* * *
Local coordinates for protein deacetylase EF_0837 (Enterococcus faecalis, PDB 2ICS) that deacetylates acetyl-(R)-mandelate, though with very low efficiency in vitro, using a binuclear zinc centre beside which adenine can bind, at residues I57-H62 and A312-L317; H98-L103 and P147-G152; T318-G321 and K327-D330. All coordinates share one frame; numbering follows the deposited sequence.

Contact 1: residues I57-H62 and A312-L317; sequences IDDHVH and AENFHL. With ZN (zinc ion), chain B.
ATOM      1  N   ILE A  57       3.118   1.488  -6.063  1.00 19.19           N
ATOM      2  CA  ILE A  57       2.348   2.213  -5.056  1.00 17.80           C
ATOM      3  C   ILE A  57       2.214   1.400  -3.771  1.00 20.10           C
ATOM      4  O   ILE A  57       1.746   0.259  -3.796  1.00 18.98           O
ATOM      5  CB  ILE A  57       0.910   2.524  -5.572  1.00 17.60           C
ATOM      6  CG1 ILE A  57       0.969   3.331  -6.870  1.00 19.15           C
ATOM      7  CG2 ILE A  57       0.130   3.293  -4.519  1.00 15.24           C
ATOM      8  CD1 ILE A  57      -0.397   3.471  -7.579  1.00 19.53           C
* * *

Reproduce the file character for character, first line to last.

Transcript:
Local coordinates for protein deacetylase EF_0837 (Enterococcus faecalis, PDB 2ICS) that deacetylates acetyl-(R)-mandelate, though with very low efficiency in vitro, using a binuclear zinc centre beside which adenine can bind, at residues I57-H62 and A312-L317; H98-L103 and P147-G152; T318-G321 and K327-D330. All coordinates share one frame; numbering follows the deposited sequence.

Contact 1: residues I57-H62 and A312-L317; sequences IDDHVH and AENFHL. With ZN (zinc ion), chain B.
ATOM      1  N   ILE A  57       3.118   1.488  -6.063  1.00 19.19           N
ATOM      2  CA  ILE A  57       2.348   2.213  -5.056  1.00 17.80           C
ATOM      3  C   ILE A  57       2.214   1.400  -3.771  1.00 20.10           C
ATOM      4  O   ILE A  57       1.746   0.259  -3.796  1.00 18.98           O
ATOM      5  CB  ILE A  57       0.910   2.524  -5.572  1.00 17.60           C
ATOM      6  CG1 ILE A  57       0.969   3.331  -6.870  1.00 19.15           C
ATOM      7  CG2 ILE A  57       0.130   3.293  -4.519  1.00 15.24           C
ATOM      8  CD1 ILE A  57      -0.397   3.471  -7.579  1.00 19.53           C